As usual, there is an avalanche of watch faces available to choose from. If you’re looking to customize your watch face or have several handy to fit a theme or occasion, you’re more than likely going to find it in Samsung’s Galaxy Store. It’s no wonder that Samsung promotes them so heavily when marketing its watches. They’re never, ever in short supply, and new ones come out all the time.
Exercise and music integration
It’s in these particular elements where the Galaxy Watch3 finds its rhythm. The watch can track up to 40 exercises, and when you add widgets onto the watch, you can make room for additional exercise shortcuts. It can automatically track seven of them on its own, though it usually only kicks in after 10 minutes of activity. It does give you those 10 minutes, so you don’t lose out, but I noticed it didn’t know when to stop.
I could be riding my bike, stop for five minutes and it wouldn’t so much as pause. I chose to manually stop exercises—provided I remembered to do so. With GPS tracking and a user-friendly interface, the positives of the overall experience outweigh the negatives for sure. The downside, however, is that Samsung chose not to upgrade the GPS and heart rate sensor to make them better. What’s here is basically the same as the Galaxy Watch Active2.
I’m not a runner, so I didn’t test out some of the advanced features available, but Samsung certainly tried to add something worthwhile for avid runners. There seem to be more metrics associated with that exercise than with others.
As for music, the Spotify integration here is still excellent. It’s a carryover from the Galaxy Watch Active2, where you can download songs and playlists to the watch’s own storage so you can listen without taking the phone with you.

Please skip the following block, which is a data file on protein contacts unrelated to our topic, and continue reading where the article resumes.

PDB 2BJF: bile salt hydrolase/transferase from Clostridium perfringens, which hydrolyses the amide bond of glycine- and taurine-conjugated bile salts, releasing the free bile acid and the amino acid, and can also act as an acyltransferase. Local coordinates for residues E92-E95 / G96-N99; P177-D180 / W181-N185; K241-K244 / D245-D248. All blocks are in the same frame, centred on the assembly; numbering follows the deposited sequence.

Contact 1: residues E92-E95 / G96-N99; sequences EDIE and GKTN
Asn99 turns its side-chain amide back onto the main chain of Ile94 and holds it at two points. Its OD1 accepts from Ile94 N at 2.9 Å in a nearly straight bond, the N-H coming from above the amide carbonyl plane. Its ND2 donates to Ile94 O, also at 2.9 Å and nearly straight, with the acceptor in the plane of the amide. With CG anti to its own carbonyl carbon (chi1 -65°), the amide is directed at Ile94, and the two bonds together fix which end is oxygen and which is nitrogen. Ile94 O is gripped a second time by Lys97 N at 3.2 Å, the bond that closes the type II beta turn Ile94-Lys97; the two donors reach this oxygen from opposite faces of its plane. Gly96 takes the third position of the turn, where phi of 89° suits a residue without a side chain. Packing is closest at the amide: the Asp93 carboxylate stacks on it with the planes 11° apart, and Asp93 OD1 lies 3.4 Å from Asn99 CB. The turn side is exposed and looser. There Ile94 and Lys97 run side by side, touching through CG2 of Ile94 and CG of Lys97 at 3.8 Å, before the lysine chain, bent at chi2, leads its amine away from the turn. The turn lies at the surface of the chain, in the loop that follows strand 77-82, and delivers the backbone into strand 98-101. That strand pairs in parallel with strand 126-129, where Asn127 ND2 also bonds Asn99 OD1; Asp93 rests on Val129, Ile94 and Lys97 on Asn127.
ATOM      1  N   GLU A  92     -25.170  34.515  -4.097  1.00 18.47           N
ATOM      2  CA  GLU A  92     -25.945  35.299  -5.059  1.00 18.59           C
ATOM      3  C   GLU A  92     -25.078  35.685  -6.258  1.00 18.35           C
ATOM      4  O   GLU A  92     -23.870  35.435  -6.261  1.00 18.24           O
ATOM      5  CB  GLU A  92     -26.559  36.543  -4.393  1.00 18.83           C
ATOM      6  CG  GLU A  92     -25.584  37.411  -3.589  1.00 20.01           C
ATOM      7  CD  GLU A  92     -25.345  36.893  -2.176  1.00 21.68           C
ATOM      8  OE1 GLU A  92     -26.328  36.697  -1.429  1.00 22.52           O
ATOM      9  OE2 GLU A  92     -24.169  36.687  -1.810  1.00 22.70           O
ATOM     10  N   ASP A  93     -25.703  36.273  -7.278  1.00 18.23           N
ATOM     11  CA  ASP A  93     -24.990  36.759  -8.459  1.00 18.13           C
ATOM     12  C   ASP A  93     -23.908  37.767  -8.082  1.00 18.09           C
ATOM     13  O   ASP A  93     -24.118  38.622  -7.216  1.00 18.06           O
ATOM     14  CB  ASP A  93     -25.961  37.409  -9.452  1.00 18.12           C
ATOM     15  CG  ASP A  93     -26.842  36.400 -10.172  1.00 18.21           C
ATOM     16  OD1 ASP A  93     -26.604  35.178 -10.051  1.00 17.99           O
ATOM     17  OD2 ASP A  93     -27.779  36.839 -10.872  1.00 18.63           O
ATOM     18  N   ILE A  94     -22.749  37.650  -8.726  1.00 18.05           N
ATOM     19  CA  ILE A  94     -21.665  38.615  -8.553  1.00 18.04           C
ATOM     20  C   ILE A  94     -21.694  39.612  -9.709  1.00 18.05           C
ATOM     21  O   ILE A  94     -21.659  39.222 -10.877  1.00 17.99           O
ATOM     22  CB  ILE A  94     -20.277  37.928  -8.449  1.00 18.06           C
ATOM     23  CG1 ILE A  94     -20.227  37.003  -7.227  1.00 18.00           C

The process is still the same, too. Download and install Spotify, then go to Settings>Playback>Standalone to enable downloading. Once I copied the playlists I wanted, I could take a walk or bike-ride without taking the phone along. The Galaxy Watch3 paired nicely with the Galaxy Buds Live that I was testing at the same time. You can use any pair of wireless Bluetooth headphones, though.
Gauging performance upgrades
This is both easy and hard all at once. For one, not all the features Samsung touted are available. The major one is the ECG (electrocardiogram) that would be a real benefit as an early warning system for an irregular heartbeat. The problem is that such a feature needs regulatory approval from Health Canada, and that hasn’t happened as of this review.
Then there’s the pulse oximeter sensor for SpO2, or blood oxygen levels. You do have to add the widget for it first, and once you do, it’s easy to take readings. It doesn’t work automatically on its own, however, so it won’t activate while you sleep to check for abnormal breathing. If you’re seeking something to clue you in about potential sleep apnea, this isn’t it.
Speaking of sleep, the tracking for that is superb. It often got my sleep time dead on, and gave me a score between 0-100. It broke down the level of movement and the physical and mental recovery involved. Just a shame it doesn’t bring in the SpO2 to add more depth to each sleep cycle. There are stress